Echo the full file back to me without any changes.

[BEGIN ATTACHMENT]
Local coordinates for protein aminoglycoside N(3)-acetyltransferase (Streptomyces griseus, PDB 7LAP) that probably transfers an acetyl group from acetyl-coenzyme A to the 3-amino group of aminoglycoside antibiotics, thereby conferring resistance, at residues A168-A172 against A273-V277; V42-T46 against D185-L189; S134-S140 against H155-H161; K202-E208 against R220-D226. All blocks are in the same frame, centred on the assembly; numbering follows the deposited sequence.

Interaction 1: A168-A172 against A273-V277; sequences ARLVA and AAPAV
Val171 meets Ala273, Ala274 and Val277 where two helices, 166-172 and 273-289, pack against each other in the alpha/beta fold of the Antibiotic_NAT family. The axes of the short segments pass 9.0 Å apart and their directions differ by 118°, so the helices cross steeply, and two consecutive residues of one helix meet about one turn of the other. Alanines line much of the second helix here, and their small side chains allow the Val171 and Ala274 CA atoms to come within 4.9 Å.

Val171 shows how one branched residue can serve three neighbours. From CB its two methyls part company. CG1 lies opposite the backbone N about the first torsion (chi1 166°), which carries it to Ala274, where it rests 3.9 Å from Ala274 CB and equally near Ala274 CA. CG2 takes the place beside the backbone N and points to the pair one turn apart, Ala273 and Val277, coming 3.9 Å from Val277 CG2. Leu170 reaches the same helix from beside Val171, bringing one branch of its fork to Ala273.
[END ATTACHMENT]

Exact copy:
Local coordinates for protein aminoglycoside N(3)-acetyltransferase (Streptomyces griseus, PDB 7LAP) that probably transfers an acetyl group from acetyl-coenzyme A to the 3-amino group of aminoglycoside antibiotics, thereby conferring resistance, at residues A168-A172 against A273-V277; V42-T46 against D185-L189; S134-S140 against H155-H161; K202-E208 against R220-D226. All blocks are in the same frame, centred on the assembly; numbering follows the deposited sequence.

Interaction 1: A168-A172 against A273-V277; sequences ARLVA and AAPAV
Val171 meets Ala273, Ala274 and Val277 where two helices, 166-172 and 273-289, pack against each other in the alpha/beta fold of the Antibiotic_NAT family. The axes of the short segments pass 9.0 Å apart and their directions differ by 118°, so the helices cross steeply, and two consecutive residues of one helix meet about one turn of the other. Alanines line much of the second helix here, and their small side chains allow the Val171 and Ala274 CA atoms to come within 4.9 Å.

Val171 shows how one branched residue can serve three neighbours. From CB its two methyls part company. CG1 lies opposite the backbone N about the first torsion (chi1 166°), which carries it to Ala274, where it rests 3.9 Å from Ala274 CB and equally near Ala274 CA. CG2 takes the place beside the backbone N and points to the pair one turn apart, Ala273 and Val277, coming 3.9 Å from Val277 CG2. Leu170 reaches the same helix from beside Val171, bringing one branch of its fork to Ala273.